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How Much ROI Should Social Media ROI If Social Media Could ROI?

How Much ROI Should Social Media ROI If Social Media Could ROI?

How Much ROI Should Social Media ROI If Social Media Could ROI?

Trying to calculate success on social media* is similar to trying to determine if your joke will be funny amongst the group. To then determine if the time and money you put into the joke was worth the laughs, that is equivalent to calculating the Return on Investment (ROI) of your efforts on social media.

I mean sure, a couple of people chuckled and you got a few thumbs up from your friends, but are you really going to pick up stumps after a lacklustre response and go find a better group to socialise with? One that will laugh really hard at ALL your jokes?

Yes, reviewing the analytics of your social media efforts is a valuable exercise, as it allows you to identify the level of interaction you have with your audience and adjust it accordingly with the aim to hopefully increase your level of interaction (and as all honest social media managers will agree with, we mean hopefully). But to expect a set level of financial return from your social interaction is lunacy. It's basically saying that the only reason you are there is to make money, which, if you said directly to your social media audience, would cause them to instantly unlike and unfollow you, guaranteeing that your social media ROI is now zero.

For a small business, being on social media is like giving good customer service. You don't have to do it, but doing so creates a special connection with some of your customers who then go on to speak good things about you. A positive result that isn't achieving great returns, but it is a better result than the alternative.

Another metaphor I could use is that social media presence is like putting $5 in a savings account every week, or like planting the seed of a fruit tree in the back yard. You aren't going to get any immediate returns, instead, you're looking for future growth. And maybe 5 - 10 years down the track, after giving the tree enough nourishment to grow and the right conditions to grow in, you'll be rewarded for your efforts with plentiful fruit, just ripe for the picking. Or just as likely, you'll find that you should have checked the soil first because apple trees don't grow in clay you num-num.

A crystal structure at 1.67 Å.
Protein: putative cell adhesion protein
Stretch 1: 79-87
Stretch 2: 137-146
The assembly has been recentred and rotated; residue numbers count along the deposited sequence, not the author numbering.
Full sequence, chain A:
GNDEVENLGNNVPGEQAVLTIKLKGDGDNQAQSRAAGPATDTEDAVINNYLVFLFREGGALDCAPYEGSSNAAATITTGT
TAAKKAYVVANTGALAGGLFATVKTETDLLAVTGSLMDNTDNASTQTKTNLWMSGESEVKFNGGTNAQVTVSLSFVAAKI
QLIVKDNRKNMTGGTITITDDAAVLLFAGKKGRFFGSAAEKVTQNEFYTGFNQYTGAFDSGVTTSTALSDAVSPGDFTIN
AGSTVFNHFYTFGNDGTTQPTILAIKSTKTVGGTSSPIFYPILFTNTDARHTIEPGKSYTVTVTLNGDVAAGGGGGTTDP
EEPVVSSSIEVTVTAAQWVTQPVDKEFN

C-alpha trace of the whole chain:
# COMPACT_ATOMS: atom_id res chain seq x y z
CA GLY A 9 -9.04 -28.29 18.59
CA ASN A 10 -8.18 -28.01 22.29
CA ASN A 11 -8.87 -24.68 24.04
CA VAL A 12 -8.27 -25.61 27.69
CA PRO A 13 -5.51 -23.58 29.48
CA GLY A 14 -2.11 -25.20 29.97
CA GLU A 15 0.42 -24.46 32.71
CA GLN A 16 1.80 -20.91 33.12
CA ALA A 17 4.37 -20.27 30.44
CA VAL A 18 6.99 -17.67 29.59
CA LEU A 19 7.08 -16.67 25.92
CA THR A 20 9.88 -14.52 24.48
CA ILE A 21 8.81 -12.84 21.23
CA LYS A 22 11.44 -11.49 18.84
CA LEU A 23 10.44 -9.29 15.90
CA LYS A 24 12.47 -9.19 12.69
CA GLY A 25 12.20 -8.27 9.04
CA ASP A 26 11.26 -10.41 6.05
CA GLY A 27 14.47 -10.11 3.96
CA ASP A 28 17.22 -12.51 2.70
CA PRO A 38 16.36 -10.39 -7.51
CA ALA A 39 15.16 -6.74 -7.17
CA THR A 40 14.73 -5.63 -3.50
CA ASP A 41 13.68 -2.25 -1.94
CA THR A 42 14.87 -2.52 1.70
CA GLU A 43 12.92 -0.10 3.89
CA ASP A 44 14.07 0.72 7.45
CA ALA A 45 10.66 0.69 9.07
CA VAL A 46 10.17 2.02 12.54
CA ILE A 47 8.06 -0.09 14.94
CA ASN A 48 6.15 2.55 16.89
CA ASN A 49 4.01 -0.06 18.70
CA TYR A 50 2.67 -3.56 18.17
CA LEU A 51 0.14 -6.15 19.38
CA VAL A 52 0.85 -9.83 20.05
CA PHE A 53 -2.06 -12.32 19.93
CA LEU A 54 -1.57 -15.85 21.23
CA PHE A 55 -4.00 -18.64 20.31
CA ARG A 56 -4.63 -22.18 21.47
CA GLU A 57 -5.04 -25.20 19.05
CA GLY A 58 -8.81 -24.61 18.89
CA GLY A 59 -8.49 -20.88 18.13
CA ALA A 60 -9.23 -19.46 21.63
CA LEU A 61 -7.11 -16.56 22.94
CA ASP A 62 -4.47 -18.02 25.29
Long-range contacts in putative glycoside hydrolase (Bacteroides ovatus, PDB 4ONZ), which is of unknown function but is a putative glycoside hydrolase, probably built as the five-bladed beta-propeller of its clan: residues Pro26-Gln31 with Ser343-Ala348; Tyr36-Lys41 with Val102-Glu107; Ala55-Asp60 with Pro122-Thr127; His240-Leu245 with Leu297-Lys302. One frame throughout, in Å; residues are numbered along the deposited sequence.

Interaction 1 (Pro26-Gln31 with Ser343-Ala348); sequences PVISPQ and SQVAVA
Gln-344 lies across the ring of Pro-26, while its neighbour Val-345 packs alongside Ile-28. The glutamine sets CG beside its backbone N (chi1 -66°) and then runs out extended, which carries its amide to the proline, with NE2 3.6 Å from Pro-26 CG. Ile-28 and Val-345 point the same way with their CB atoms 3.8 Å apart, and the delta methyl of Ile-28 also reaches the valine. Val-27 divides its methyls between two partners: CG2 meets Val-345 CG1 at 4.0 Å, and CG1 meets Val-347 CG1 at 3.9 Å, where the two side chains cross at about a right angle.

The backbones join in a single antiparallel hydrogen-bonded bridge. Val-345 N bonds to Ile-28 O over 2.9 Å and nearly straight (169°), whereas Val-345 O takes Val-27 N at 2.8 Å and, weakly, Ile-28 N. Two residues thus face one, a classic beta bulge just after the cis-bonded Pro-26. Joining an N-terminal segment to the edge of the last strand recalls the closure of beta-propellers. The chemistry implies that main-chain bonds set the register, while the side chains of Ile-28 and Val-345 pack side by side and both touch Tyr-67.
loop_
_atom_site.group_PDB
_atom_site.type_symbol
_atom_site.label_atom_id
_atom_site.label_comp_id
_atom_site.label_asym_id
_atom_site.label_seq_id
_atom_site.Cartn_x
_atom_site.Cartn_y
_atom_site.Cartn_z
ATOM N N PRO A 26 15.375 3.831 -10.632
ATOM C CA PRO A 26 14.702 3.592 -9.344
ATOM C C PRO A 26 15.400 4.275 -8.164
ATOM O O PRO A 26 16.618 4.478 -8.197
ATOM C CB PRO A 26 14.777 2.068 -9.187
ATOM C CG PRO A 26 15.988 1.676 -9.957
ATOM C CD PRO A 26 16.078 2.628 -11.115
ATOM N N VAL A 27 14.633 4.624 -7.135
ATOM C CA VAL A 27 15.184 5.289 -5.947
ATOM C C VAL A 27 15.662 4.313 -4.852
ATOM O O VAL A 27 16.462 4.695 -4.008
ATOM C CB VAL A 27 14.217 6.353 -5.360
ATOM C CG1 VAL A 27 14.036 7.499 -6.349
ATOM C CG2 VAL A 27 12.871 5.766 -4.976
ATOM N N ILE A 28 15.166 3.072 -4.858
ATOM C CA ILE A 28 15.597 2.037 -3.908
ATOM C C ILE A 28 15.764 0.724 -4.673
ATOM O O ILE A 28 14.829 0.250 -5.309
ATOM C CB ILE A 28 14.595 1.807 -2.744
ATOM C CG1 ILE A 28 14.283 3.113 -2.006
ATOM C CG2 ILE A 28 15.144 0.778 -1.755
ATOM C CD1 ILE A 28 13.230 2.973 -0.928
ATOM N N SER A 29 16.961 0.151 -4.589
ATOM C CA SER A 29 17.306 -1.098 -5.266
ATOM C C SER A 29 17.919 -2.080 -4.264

Our advice has always been to get on social media, in the very least, on the major platforms. Then, just maintain a presence that suits your business, and suits you. Don't feel that you need to compete with the big leagues. You don't need 10+ posts every day, posted at the optimal time to get the most views. I mean, if you compare that to real-world social dynamics, someone who feels the need to say something every few minutes is regarded as an attention seeker, and in most social circles that is a turn-off.

Think about how much you socialise in the real world, and how much your customers socialise in the real world. Are you out every spare moment? Catching up with friends, meeting new people, making new acquaintances? Or do you only socialise now and then?

Co-ordinate your social media presence with your real-world social presence. Post as often as you would go out (I don't mean post at the same time that you go out, just as often).

So throw away the short-term social media ROI targets. Invest as much time as you can or want to into your social media socialising. Make it natural, don't force it. The social media community will treat you the same way you treat them.

And who knows, 5 - 10 years down the track, the compound interest on your regular $5 deposits might hit the roof, and you find a pot of gold waiting for you at the end of the social media rainbow.

*Author's Note: Allow me to clarify further. This article has been written for small business readers in mind, who have social media goals along the lines of establishing and growing an on-line community. Their social media Return on Investment is measured in terms of audience engagement and audience size.

If you are marketing and advertising on a larger scale than your website/store-front window, then yes, you will likely have a need to measure the effectiveness of single campaigns in your social media channels against the campaigns in your other media channels.

You will need to determine how views and likes and favourites and retweets compare to broadcasts and impressions and reach. You will then need to create models that estimate how many likes and retweets converted into direct sales, and compare it against how many television advert views converted into direct sales. All this so you can then decide how much the $$ you put into social media compared to the $$$$$$$$ you put into advertising on traditional media channels.